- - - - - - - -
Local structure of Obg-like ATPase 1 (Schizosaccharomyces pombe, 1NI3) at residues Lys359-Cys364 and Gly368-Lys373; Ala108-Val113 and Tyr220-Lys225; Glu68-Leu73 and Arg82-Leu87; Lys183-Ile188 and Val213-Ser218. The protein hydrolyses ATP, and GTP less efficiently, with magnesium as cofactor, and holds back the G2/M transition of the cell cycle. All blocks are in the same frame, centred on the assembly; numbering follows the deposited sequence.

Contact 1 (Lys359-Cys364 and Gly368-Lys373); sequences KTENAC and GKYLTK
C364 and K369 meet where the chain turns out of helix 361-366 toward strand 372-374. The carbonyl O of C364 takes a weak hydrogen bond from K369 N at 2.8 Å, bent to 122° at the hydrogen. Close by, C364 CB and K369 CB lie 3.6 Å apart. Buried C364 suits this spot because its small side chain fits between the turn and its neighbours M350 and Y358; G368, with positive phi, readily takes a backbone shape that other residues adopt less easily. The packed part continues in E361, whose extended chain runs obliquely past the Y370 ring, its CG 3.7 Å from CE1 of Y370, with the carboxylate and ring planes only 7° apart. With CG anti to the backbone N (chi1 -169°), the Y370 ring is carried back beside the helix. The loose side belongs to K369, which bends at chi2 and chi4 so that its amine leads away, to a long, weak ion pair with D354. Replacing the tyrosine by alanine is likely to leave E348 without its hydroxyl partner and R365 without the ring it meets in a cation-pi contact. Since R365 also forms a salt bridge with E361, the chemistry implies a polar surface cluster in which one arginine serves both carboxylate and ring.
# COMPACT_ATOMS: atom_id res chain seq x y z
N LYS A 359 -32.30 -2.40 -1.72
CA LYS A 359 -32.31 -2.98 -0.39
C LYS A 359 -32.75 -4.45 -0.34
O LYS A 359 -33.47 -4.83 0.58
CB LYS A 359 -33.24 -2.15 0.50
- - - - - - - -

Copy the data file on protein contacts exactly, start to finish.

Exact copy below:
Local structure of Obg-like ATPase 1 (Schizosaccharomyces pombe, 1NI3) at residues Lys359-Cys364 and Gly368-Lys373; Ala108-Val113 and Tyr220-Lys225; Glu68-Leu73 and Arg82-Leu87; Lys183-Ile188 and Val213-Ser218. The protein hydrolyses ATP, and GTP less efficiently, with magnesium as cofactor, and holds back the G2/M transition of the cell cycle. All blocks are in the same frame, centred on the assembly; numbering follows the deposited sequence.

Contact 1 (Lys359-Cys364 and Gly368-Lys373); sequences KTENAC and GKYLTK
C364 and K369 meet where the chain turns out of helix 361-366 toward strand 372-374. The carbonyl O of C364 takes a weak hydrogen bond from K369 N at 2.8 Å, bent to 122° at the hydrogen. Close by, C364 CB and K369 CB lie 3.6 Å apart. Buried C364 suits this spot because its small side chain fits between the turn and its neighbours M350 and Y358; G368, with positive phi, readily takes a backbone shape that other residues adopt less easily. The packed part continues in E361, whose extended chain runs obliquely past the Y370 ring, its CG 3.7 Å from CE1 of Y370, with the carboxylate and ring planes only 7° apart. With CG anti to the backbone N (chi1 -169°), the Y370 ring is carried back beside the helix. The loose side belongs to K369, which bends at chi2 and chi4 so that its amine leads away, to a long, weak ion pair with D354. Replacing the tyrosine by alanine is likely to leave E348 without its hydroxyl partner and R365 without the ring it meets in a cation-pi contact. Since R365 also forms a salt bridge with E361, the chemistry implies a polar surface cluster in which one arginine serves both carboxylate and ring.
# COMPACT_ATOMS: atom_id res chain seq x y z
N LYS A 359 -32.30 -2.40 -1.72
CA LYS A 359 -32.31 -2.98 -0.39
C LYS A 359 -32.75 -4.45 -0.34
O LYS A 359 -33.47 -4.83 0.58
CB LYS A 359 -33.24 -2.15 0.50